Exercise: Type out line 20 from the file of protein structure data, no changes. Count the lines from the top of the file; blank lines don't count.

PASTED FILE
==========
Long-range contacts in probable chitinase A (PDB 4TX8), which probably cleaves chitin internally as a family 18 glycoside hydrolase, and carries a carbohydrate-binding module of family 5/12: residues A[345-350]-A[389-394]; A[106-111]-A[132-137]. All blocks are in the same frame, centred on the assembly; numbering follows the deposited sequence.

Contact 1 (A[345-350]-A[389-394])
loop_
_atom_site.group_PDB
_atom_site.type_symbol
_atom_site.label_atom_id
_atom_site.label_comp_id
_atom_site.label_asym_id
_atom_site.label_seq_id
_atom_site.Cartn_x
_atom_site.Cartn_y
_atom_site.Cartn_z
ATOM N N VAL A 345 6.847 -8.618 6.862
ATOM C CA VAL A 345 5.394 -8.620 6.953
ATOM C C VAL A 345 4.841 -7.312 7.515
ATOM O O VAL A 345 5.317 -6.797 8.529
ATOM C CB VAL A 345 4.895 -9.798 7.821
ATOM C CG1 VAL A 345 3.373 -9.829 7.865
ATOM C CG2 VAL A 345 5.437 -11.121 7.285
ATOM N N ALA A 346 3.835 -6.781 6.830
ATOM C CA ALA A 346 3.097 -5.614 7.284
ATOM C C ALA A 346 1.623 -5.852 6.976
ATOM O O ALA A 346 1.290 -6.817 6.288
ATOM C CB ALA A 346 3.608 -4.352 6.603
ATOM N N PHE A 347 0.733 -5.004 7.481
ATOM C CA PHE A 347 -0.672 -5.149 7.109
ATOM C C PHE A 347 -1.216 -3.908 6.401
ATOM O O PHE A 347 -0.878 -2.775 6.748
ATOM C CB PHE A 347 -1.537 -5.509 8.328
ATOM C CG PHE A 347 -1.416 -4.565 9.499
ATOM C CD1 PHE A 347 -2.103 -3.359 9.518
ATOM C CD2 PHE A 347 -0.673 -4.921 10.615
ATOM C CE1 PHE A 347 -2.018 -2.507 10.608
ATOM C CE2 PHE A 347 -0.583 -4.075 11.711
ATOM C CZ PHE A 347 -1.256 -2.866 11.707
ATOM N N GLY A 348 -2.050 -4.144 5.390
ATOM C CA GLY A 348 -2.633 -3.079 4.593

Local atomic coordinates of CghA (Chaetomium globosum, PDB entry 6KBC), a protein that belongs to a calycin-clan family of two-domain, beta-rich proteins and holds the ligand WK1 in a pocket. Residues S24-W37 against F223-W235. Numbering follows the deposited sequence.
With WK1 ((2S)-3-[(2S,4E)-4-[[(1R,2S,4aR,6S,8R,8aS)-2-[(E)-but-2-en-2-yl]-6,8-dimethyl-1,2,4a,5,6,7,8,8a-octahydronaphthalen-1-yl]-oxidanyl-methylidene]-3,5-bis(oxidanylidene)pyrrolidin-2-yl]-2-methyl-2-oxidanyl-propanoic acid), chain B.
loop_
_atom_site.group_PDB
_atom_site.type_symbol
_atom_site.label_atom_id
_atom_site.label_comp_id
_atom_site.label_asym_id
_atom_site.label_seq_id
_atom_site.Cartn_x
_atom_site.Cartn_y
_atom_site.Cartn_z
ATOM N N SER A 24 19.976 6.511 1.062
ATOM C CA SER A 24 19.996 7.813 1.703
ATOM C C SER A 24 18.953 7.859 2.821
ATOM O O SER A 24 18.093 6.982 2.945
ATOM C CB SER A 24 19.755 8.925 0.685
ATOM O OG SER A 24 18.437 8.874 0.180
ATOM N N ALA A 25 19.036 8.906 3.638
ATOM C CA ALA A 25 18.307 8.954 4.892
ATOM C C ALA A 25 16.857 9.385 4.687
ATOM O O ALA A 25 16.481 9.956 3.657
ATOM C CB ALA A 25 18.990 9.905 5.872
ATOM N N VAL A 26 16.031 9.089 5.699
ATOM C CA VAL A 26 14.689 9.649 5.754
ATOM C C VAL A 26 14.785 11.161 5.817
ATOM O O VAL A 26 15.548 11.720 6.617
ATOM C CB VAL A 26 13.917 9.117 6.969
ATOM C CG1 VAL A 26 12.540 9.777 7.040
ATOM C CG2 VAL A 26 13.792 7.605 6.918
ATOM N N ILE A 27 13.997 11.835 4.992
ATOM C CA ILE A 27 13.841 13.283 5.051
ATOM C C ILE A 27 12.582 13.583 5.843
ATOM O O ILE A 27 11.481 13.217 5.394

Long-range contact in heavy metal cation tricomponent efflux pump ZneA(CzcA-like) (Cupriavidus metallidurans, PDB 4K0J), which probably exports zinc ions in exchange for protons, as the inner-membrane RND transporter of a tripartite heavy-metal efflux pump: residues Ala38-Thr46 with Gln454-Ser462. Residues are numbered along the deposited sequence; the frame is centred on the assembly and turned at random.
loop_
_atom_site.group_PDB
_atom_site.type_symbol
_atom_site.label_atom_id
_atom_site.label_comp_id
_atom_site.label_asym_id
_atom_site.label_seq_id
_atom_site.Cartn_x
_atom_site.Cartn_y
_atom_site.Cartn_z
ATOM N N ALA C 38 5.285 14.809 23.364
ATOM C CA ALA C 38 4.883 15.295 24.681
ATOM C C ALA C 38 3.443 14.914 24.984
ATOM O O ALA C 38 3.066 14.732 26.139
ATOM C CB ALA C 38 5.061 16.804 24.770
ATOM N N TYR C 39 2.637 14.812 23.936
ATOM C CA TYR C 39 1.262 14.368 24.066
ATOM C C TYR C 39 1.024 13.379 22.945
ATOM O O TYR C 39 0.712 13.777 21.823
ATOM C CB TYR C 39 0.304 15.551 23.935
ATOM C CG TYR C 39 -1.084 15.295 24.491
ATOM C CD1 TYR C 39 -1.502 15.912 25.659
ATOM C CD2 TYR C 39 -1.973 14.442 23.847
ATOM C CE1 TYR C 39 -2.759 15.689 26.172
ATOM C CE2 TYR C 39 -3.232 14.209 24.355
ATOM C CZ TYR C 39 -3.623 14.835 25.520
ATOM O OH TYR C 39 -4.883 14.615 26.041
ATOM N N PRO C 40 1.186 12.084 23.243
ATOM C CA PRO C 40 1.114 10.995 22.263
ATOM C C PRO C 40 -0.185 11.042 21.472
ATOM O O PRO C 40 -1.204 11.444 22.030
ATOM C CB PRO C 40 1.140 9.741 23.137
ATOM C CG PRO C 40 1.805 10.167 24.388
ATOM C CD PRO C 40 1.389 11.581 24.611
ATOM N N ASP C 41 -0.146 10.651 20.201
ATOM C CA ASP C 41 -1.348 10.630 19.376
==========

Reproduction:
ATOM N N ALA A 346 3.835 -6.781 6.830